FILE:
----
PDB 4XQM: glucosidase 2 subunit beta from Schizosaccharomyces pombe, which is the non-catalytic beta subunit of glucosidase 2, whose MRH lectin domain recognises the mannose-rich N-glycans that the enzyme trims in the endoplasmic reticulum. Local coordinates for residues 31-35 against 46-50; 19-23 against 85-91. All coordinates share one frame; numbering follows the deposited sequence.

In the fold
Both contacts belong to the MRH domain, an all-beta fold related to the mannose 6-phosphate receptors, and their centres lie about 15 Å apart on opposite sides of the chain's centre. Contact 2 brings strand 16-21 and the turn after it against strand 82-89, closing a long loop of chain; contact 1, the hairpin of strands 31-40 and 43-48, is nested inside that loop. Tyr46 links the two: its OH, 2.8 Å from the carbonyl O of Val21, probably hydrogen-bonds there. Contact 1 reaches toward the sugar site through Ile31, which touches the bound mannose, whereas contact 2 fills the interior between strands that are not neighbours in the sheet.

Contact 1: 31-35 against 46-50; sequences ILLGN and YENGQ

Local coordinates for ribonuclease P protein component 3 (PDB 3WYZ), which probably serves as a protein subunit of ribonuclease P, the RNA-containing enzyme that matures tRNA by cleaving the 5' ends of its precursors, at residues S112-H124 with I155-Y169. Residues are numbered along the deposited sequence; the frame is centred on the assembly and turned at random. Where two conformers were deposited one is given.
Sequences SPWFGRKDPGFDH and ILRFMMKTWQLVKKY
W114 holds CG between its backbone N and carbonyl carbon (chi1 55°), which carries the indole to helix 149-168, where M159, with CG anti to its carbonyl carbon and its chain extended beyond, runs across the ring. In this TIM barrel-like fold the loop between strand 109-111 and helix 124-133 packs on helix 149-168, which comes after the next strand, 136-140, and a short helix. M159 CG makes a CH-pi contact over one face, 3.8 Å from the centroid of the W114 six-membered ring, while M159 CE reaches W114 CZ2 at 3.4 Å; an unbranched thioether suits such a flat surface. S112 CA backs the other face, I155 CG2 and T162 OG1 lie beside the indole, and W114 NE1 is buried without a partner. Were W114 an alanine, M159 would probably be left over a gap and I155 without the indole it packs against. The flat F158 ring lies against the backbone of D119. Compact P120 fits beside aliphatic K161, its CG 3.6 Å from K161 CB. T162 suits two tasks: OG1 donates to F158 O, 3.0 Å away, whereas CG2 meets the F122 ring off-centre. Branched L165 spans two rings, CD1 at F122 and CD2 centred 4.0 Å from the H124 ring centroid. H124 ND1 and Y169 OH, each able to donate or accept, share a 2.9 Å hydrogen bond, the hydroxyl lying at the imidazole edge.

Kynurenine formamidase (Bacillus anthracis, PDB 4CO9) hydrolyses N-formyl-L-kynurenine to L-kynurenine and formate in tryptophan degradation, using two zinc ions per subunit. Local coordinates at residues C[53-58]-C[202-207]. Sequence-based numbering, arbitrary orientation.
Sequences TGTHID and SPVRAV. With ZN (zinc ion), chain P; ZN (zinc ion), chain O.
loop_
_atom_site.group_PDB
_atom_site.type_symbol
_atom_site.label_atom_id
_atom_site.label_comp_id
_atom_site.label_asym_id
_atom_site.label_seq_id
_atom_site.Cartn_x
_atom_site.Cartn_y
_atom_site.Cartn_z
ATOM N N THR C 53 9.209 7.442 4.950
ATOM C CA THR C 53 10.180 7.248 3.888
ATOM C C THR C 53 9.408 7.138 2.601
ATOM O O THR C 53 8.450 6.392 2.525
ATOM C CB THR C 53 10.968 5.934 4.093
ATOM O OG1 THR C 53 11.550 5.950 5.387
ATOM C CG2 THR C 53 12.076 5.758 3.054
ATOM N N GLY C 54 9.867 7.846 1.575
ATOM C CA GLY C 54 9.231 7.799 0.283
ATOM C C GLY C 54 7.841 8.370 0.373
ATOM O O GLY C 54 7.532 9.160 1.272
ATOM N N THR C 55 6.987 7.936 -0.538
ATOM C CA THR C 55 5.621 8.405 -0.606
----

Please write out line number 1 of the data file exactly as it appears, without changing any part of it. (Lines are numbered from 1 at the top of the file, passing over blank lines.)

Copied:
PDB 4XQM: glucosidase 2 subunit beta from Schizosaccharomyces pombe, which is the non-catalytic beta subunit of glucosidase 2, whose MRH lectin domain recognises the mannose-rich N-glycans that the enzyme trims in the endoplasmic reticulum. Local coordinates for residues 31-35 against 46-50; 19-23 against 85-91. All coordinates share one frame; numbering follows the deposited sequence.